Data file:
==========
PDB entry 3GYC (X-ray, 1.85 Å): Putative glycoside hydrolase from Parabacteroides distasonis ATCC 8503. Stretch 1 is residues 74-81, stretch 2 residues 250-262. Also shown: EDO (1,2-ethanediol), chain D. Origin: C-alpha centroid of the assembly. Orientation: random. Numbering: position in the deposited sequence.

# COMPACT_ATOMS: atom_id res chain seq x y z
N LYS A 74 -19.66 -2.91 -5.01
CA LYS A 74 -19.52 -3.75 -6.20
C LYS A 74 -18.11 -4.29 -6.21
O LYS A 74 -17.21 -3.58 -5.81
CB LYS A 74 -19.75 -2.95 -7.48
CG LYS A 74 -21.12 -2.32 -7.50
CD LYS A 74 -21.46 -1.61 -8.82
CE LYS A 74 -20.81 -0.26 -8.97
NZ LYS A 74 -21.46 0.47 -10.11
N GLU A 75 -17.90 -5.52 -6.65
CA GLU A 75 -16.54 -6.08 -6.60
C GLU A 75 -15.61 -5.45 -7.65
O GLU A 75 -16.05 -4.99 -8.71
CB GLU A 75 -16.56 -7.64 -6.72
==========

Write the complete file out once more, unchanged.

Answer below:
PDB entry 3GYC (X-ray, 1.85 Å): Putative glycoside hydrolase from Parabacteroides distasonis ATCC 8503. Stretch 1 is residues 74-81, stretch 2 residues 250-262. Also shown: EDO (1,2-ethanediol), chain D. Origin: C-alpha centroid of the assembly. Orientation: random. Numbering: position in the deposited sequence.

# COMPACT_ATOMS: atom_id res chain seq x y z
N LYS A 74 -19.66 -2.91 -5.01
CA LYS A 74 -19.52 -3.75 -6.20
C LYS A 74 -18.11 -4.29 -6.21
O LYS A 74 -17.21 -3.58 -5.81
CB LYS A 74 -19.75 -2.95 -7.48
CG LYS A 74 -21.12 -2.32 -7.50
CD LYS A 74 -21.46 -1.61 -8.82
CE LYS A 74 -20.81 -0.26 -8.97
NZ LYS A 74 -21.46 0.47 -10.11
N GLU A 75 -17.90 -5.52 -6.65
CA GLU A 75 -16.54 -6.08 -6.60
C GLU A 75 -15.61 -5.45 -7.65
O GLU A 75 -16.05 -4.99 -8.71
CB GLU A 75 -16.56 -7.64 -6.72